The political debate continues despite the study published in the respected scientific journal, Nature Biotechnology,9 that strongly indicated that cells from amniotic fluid collected during pregnancy could have many embryonic stem cell properties and do not require destruction of embryos. The amniotic fluid cells were described as pluripotent. The senior author of the study reported that, “So far, we’ve been successful with every cell type we’ve attempted to produce from these stem cells.” More and more articles are showing up in scientific periodicals that pluripotent cells can be produced without destroying human embryos. Do politicians who support ESC research have some other agenda, such as possibly seeking contributions from Hollywood celebrities? It is public record that entertainment industry celebrities are staunch supporters of ESC research.
A Suggested Personal Action Plan
Catholics should clearly understand the immoral and unethical implications of ESC research. What is our responsibility to familiarize ourselves with all aspects of the general field of stem cell research? There are many sources of information on morally acceptable stem cell research. For one, the National Right to Life News has a DVD by Drs. Wanda and Gunter Franz on stem cells and cloning which is excellent in explaining the basic biology of stem cells. Second, Catholics can inform family and friends about all aspects of stem cell research to give them a better understanding of the issues. Third, Catholics should inform themselves on the views of their elected officials, local, state and federal. Let your representatives know that ESC re- (cont’d on p. 22) research is a totally unacceptable program and why! Fourth, actively support both scientific and political programs of reason that consider the ethical and moral aspects of the subject.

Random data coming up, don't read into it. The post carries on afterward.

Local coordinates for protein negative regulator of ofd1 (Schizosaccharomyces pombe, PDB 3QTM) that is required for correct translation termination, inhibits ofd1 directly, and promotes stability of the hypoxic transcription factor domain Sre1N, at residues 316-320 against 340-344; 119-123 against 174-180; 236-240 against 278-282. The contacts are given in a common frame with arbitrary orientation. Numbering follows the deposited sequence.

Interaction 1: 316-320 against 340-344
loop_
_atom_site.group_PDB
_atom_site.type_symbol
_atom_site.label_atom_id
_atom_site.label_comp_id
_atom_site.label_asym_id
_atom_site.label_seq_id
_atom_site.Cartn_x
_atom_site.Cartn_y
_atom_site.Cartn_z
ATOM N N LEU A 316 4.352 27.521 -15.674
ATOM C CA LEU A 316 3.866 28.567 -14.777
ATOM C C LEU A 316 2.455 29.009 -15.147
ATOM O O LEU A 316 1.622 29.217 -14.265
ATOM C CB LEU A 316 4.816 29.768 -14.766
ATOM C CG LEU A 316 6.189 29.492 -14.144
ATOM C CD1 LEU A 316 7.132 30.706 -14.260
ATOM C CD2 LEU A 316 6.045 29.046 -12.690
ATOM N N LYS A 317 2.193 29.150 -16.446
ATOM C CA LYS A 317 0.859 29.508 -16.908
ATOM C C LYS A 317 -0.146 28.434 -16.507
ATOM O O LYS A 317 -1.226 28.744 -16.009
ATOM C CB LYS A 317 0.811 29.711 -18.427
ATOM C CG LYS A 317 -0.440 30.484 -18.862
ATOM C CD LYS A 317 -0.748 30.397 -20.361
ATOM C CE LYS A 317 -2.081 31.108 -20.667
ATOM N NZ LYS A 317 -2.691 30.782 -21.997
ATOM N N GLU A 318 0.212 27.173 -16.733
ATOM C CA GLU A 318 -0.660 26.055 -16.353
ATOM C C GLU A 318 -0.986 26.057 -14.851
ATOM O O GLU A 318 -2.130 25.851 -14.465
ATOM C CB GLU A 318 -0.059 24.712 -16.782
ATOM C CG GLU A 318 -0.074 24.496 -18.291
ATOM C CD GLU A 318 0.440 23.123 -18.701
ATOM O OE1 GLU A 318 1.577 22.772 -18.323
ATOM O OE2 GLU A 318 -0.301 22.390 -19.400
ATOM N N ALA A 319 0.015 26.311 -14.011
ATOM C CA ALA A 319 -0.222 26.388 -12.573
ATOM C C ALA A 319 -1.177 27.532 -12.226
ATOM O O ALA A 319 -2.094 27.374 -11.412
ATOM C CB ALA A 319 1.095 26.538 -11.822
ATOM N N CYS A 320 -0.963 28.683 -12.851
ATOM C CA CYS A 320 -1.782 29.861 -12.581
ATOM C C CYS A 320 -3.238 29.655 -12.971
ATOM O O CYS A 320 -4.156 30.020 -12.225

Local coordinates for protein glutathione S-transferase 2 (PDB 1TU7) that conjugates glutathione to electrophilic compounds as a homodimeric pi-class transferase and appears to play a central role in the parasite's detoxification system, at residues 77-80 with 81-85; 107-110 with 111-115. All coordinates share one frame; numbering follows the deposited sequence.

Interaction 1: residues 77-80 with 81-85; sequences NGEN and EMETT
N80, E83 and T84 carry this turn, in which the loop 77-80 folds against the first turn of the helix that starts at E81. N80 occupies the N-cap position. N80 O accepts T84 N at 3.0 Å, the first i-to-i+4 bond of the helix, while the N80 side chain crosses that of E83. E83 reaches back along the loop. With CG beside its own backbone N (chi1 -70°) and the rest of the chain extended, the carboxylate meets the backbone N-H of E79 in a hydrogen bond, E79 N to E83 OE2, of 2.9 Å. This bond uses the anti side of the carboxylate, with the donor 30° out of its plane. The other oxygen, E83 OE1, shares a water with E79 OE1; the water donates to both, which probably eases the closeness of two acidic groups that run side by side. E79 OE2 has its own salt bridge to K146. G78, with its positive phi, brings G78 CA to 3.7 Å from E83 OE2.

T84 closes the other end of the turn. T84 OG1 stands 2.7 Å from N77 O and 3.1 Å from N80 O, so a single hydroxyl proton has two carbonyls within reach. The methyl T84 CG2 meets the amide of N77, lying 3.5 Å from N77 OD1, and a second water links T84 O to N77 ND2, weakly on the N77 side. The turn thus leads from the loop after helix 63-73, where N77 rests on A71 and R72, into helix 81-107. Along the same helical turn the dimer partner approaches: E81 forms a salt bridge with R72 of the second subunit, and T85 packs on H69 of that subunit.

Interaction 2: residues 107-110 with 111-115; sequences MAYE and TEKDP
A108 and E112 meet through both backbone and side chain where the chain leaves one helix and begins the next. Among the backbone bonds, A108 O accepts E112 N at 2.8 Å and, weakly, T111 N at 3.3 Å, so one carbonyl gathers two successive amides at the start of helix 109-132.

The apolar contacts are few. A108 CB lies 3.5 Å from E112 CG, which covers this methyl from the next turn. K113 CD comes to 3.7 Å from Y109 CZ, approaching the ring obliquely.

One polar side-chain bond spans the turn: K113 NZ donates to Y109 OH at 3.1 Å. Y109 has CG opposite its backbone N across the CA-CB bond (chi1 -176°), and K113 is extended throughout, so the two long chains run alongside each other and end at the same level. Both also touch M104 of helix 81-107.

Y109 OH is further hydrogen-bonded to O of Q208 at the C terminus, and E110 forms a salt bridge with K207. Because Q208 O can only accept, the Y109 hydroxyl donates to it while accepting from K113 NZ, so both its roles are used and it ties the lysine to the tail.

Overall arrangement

The future remains unclear as to what steps will be taken regarding embryos and stem cell research. The major ethical and moral concerns as to whether the political part of the subject will really change to a new course remains to be seen. Is the juggernaut too powerful to stop? Will taxpayer dollars be committed to the unethical research side? Or, will calmer heads prevail? We are at the doorstep of entering a new period of interesting prospects, good or bad! Whatever decisions are made, they will profoundly affect generations to come.
1 Drs. Wanda and Gunter Franz, National Right to Life, “Stem Cell & Cloning,” DVD, 2006.
2 Crisis, September 2006, pp. 9-15, “How to Talk to Democrats About Embryonic Stem Cell Research,” by Eric Pavlat.
3 Right to Life of Michigan Production, “Addressing Human Embryonic Cell Research.”
4 U.S. News & World Report, 5/21/07, p. 59,” The Gift of a Cure,” by Deborah Kotz.
5 Michael Fumento, Crisis, September 2006, p. 12, “How To Talk To Democrats about Embryonic Stem Cell Research,” by Eric Pavlat.
6 National Catholic Register, September 2006, p. 6, “Defending the Holy Grail of Life,” by Jose Simon Castellvi.